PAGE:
The short saphenous vein is the continuation of the lateral marginal vein of the dorsum of the foot. It then describes a curve with an anterosuperior concavity and passes underneath and then behind the lateral malleolus (Figure 89).
The lateral retromalleolar sulcus lies between the lateral malleolus and tendo calcaneus. The skin is very thin and fragile in this zone, which facilitates the development of edema. This richly innervated region is also vets sensitive. The short saphenous vein is accompanied by a sensory nerve branch, the lateral dorsal cutaneous nerve of the foot. This is derived from the sural nerve, which emerges with the short saphenous vein through the fascia cruris in the middle third of the leg.
During surgery, accidental damage to the lateral dorsal cutaneous nerve of the foot results in paresthesia of the lateral part of the heel and lateral border of the dorsum of the foot.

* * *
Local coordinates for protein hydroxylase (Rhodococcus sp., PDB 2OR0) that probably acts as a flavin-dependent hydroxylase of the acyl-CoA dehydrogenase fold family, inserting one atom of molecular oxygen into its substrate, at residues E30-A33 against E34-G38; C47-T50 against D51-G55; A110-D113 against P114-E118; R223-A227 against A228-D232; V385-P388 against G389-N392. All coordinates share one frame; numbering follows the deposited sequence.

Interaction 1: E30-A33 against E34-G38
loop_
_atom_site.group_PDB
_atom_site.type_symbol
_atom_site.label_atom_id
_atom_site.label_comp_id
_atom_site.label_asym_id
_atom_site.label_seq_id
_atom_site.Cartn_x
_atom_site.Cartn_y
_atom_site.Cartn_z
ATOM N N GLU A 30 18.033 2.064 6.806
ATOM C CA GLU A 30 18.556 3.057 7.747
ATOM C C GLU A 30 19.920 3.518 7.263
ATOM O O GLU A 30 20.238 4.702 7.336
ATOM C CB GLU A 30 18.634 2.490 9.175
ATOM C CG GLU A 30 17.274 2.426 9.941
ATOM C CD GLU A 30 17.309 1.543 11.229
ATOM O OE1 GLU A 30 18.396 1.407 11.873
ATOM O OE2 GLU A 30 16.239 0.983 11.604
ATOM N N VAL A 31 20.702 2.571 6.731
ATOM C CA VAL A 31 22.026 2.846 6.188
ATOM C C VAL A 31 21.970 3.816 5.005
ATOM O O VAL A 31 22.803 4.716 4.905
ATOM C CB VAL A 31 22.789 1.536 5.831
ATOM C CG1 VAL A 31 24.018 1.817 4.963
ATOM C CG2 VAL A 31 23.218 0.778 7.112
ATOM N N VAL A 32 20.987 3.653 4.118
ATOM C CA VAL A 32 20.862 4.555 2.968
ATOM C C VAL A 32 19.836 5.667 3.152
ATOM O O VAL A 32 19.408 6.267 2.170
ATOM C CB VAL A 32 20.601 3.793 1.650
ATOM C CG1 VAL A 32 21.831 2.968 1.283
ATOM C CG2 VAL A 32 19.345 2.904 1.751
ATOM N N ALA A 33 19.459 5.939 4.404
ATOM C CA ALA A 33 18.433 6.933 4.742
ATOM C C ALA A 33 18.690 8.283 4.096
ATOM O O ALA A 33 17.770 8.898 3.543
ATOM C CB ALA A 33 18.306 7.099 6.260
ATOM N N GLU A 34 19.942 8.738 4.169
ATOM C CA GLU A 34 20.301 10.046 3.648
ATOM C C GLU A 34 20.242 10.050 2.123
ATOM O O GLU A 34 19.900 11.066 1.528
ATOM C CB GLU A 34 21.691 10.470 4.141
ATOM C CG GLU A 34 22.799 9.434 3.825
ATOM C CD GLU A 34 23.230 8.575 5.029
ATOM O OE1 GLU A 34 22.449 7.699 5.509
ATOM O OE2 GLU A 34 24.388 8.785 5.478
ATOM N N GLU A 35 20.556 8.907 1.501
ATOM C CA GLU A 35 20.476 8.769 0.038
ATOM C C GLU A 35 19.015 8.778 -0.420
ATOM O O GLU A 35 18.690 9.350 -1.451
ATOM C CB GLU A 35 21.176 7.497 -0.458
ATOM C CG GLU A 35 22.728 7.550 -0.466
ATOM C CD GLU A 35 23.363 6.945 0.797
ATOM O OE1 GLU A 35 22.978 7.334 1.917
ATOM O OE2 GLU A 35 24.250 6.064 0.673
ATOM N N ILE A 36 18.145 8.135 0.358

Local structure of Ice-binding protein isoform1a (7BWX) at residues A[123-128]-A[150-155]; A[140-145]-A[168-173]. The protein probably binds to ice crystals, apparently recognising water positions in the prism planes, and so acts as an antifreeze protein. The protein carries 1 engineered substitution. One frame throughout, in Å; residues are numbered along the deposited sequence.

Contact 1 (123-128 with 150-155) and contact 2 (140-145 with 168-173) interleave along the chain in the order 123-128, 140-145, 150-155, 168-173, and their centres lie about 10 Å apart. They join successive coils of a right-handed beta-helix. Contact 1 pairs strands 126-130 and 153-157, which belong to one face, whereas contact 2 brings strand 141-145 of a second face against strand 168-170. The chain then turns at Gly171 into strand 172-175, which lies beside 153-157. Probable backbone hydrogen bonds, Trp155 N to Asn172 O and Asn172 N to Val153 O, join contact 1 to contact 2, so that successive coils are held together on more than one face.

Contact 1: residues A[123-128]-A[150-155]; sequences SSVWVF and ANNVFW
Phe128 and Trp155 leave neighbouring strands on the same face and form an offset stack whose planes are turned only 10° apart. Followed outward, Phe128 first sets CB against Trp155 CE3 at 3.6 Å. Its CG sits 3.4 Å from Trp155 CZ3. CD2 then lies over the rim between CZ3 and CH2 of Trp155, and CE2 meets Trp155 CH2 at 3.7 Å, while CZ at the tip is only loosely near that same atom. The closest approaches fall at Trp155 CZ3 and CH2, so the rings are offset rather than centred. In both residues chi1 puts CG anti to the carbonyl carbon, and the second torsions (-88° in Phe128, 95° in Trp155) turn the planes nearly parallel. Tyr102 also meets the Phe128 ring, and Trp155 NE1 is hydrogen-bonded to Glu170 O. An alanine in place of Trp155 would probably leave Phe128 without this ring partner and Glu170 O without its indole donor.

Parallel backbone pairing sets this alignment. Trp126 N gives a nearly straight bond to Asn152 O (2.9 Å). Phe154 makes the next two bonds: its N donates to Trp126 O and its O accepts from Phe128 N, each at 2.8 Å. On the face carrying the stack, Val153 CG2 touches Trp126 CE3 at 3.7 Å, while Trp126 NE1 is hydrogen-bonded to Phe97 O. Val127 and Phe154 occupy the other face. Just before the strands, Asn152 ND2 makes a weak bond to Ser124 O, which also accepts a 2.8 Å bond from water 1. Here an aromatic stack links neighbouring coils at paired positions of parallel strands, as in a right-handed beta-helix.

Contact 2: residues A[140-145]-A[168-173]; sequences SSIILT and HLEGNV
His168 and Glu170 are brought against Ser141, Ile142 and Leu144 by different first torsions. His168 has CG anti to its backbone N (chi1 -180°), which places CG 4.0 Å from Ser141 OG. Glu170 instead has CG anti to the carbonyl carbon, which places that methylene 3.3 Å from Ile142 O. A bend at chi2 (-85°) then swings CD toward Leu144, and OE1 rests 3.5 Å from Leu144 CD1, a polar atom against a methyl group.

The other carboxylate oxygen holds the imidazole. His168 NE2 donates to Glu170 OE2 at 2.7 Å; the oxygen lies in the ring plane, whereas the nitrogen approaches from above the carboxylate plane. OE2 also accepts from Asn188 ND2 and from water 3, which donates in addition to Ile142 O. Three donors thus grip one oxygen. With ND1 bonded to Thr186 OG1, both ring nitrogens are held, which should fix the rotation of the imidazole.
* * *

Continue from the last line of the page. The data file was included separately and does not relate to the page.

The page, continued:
The origin of the short saphenous vein constitutes the saphenous portion furthest away from the heart in the standing position, and that with the highest hydrostatic pressure. Dilatation of this segment therefore constitutes an early sign of fragility of the venous wall.
The short saphenous vein can also have a two-vessel origin (Figure 90). In this case, the main inframalleolar trunk can be accompanied by an accessory perimalleolar trunk, and the two veins anastomose just above the retromalleolar sulcus.
In other cases, the short saphenous vein receives a branch derived from the long saphenous vein territory, over the tendo calcaneus (Figure 91). These vessels anastomose via either a direct intersaphenous communicating vein or a periarticular venous plexus of the foot. The development of such a periarticular plexus forms a veritable perimalleolar varicose crown of anastomosis between the long and short saphenous territories.
Finally, the primary trunk of the short saphenous vein can be accompanied by a parallel venous duplication (Figure 92), sometimes constituting a real accessory saphenous vein, and rejoining the main trunk at a variable level of the leg. However, this vessel may also remain independent of’ the main short saphenous vein throughout its course.
Sobotta. Atlas d’anatomie humaine. Tome 2. Éditions Médicales Internationales, Paris, 1986.
Kahle W., Leonhardt H., Platzer W. Anatomie. Tome 1. Flammarion Médecine Sciences, Paris, 1978.